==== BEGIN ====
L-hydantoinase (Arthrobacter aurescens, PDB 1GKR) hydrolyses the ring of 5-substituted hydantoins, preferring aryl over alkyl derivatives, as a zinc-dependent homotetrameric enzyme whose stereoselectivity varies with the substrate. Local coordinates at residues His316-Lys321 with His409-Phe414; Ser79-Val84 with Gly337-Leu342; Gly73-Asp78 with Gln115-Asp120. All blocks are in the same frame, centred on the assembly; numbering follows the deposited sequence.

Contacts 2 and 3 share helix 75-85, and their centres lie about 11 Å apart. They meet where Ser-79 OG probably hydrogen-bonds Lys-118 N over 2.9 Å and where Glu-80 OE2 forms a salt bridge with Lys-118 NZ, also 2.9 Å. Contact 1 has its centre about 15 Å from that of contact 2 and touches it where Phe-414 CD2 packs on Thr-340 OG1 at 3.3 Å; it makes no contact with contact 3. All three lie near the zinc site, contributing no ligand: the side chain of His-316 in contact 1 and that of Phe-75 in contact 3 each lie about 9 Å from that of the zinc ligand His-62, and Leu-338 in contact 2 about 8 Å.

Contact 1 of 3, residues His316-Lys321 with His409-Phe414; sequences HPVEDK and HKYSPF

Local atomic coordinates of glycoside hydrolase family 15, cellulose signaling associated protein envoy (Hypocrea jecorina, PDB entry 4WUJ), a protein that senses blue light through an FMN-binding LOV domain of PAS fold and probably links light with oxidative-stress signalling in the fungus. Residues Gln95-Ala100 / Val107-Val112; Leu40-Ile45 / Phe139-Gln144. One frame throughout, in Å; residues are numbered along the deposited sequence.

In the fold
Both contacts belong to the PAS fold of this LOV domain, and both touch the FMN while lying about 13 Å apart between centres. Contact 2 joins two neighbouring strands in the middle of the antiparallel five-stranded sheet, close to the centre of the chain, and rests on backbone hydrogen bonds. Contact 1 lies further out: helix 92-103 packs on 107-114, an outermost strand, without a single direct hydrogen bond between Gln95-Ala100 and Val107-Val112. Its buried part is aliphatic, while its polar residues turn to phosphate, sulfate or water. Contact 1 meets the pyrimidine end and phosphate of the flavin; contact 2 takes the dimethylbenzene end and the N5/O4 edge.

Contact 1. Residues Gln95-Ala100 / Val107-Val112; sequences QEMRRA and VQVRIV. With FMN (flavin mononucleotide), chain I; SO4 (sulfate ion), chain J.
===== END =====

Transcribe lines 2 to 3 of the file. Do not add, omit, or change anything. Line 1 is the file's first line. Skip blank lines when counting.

Contacts 2 and 3 share helix 75-85, and their centres lie about 11 Å apart. They meet where Ser-79 OG probably hydrogen-bonds Lys-118 N over 2.9 Å and where Glu-80 OE2 forms a salt bridge with Lys-118 NZ, also 2.9 Å. Contact 1 has its centre about 15 Å from that of contact 2 and touches it where Phe-414 CD2 packs on Thr-340 OG1 at 3.3 Å; it makes no contact with contact 3. All three lie near the zinc site, contributing no ligand: the side chain of His-316 in contact 1 and that of Phe-75 in contact 3 each lie about 9 Å from that of the zinc ligand His-62, and Leu-338 in contact 2 about 8 Å.

Contact 1 of 3, residues His316-Lys321 with His409-Phe414; sequences HPVEDK and HKYSPF